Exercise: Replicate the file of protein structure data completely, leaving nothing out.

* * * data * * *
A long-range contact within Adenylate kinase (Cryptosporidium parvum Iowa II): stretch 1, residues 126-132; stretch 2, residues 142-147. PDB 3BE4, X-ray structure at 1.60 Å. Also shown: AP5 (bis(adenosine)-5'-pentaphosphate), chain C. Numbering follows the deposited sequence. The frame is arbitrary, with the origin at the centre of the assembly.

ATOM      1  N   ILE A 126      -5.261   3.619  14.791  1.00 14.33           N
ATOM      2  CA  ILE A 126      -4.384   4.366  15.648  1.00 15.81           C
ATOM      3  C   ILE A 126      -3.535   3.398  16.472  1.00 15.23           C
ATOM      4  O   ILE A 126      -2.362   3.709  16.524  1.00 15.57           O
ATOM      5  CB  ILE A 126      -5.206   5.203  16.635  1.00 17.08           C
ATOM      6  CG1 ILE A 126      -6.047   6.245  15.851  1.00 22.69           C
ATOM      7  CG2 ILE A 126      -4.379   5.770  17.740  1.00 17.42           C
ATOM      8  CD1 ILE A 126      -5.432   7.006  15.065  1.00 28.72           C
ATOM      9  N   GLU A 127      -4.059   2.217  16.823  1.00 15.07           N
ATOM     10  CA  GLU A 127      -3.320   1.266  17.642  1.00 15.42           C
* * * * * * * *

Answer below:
A long-range contact within Adenylate kinase (Cryptosporidium parvum Iowa II): stretch 1, residues 126-132; stretch 2, residues 142-147. PDB 3BE4, X-ray structure at 1.60 Å. Also shown: AP5 (bis(adenosine)-5'-pentaphosphate), chain C. Numbering follows the deposited sequence. The frame is arbitrary, with the origin at the centre of the assembly.

ATOM      1  N   ILE A 126      -5.261   3.619  14.791  1.00 14.33           N
ATOM      2  CA  ILE A 126      -4.384   4.366  15.648  1.00 15.81           C
ATOM      3  C   ILE A 126      -3.535   3.398  16.472  1.00 15.23           C
ATOM      4  O   ILE A 126      -2.362   3.709  16.524  1.00 15.57           O
ATOM      5  CB  ILE A 126      -5.206   5.203  16.635  1.00 17.08           C
ATOM      6  CG1 ILE A 126      -6.047   6.245  15.851  1.00 22.69           C
ATOM      7  CG2 ILE A 126      -4.379   5.770  17.740  1.00 17.42           C
ATOM      8  CD1 ILE A 126      -5.432   7.006  15.065  1.00 28.72           C
ATOM      9  N   GLU A 127      -4.059   2.217  16.823  1.00 15.07           N
ATOM     10  CA  GLU A 127      -3.320   1.266  17.642  1.00 15.42           C